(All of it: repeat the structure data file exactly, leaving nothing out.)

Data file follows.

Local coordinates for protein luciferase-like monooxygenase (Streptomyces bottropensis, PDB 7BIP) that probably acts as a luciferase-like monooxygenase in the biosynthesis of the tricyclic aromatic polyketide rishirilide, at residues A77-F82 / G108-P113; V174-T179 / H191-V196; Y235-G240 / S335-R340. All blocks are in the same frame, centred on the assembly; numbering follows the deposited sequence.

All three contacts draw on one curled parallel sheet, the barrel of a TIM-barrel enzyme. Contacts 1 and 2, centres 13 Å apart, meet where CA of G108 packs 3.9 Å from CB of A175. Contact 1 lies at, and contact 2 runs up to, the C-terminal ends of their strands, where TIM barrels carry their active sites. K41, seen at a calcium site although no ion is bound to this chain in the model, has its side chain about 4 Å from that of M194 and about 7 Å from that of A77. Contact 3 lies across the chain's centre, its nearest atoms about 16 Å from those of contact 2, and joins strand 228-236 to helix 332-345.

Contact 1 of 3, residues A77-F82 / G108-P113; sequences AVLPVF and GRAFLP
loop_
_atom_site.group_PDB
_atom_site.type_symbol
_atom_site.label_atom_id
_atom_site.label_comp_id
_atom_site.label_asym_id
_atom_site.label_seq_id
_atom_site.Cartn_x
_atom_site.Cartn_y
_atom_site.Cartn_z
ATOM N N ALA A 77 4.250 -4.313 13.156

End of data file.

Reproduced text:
Local coordinates for protein luciferase-like monooxygenase (Streptomyces bottropensis, PDB 7BIP) that probably acts as a luciferase-like monooxygenase in the biosynthesis of the tricyclic aromatic polyketide rishirilide, at residues A77-F82 / G108-P113; V174-T179 / H191-V196; Y235-G240 / S335-R340. All blocks are in the same frame, centred on the assembly; numbering follows the deposited sequence.

All three contacts draw on one curled parallel sheet, the barrel of a TIM-barrel enzyme. Contacts 1 and 2, centres 13 Å apart, meet where CA of G108 packs 3.9 Å from CB of A175. Contact 1 lies at, and contact 2 runs up to, the C-terminal ends of their strands, where TIM barrels carry their active sites. K41, seen at a calcium site although no ion is bound to this chain in the model, has its side chain about 4 Å from that of M194 and about 7 Å from that of A77. Contact 3 lies across the chain's centre, its nearest atoms about 16 Å from those of contact 2, and joins strand 228-236 to helix 332-345.

Contact 1 of 3, residues A77-F82 / G108-P113; sequences AVLPVF and GRAFLP
loop_
_atom_site.group_PDB
_atom_site.type_symbol
_atom_site.label_atom_id
_atom_site.label_comp_id
_atom_site.label_asym_id
_atom_site.label_seq_id
_atom_site.Cartn_x
_atom_site.Cartn_y
_atom_site.Cartn_z
ATOM N N ALA A 77 4.250 -4.313 13.156